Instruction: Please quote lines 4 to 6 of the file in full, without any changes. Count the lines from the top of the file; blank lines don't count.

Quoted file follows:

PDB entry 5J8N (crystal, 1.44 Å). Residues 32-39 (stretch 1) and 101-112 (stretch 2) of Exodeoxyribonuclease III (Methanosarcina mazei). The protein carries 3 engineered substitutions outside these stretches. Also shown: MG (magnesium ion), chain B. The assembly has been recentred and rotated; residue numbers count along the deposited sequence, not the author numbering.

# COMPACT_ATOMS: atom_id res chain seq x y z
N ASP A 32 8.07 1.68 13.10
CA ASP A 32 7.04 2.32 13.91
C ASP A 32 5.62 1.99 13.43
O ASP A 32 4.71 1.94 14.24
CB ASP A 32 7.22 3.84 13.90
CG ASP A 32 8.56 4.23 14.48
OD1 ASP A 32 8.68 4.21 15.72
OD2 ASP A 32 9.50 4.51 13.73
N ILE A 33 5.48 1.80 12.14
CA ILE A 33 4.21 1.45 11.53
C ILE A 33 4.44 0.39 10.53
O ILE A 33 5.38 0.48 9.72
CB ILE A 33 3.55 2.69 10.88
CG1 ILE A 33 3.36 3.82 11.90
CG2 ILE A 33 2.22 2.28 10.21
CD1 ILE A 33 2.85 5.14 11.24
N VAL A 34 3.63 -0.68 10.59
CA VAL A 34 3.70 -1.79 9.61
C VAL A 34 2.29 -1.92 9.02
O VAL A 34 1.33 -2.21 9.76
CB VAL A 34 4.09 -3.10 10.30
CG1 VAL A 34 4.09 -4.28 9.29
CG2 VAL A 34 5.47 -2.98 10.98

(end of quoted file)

CA ASP A 32 7.04 2.32 13.91
C ASP A 32 5.62 1.99 13.43
O ASP A 32 4.71 1.94 14.24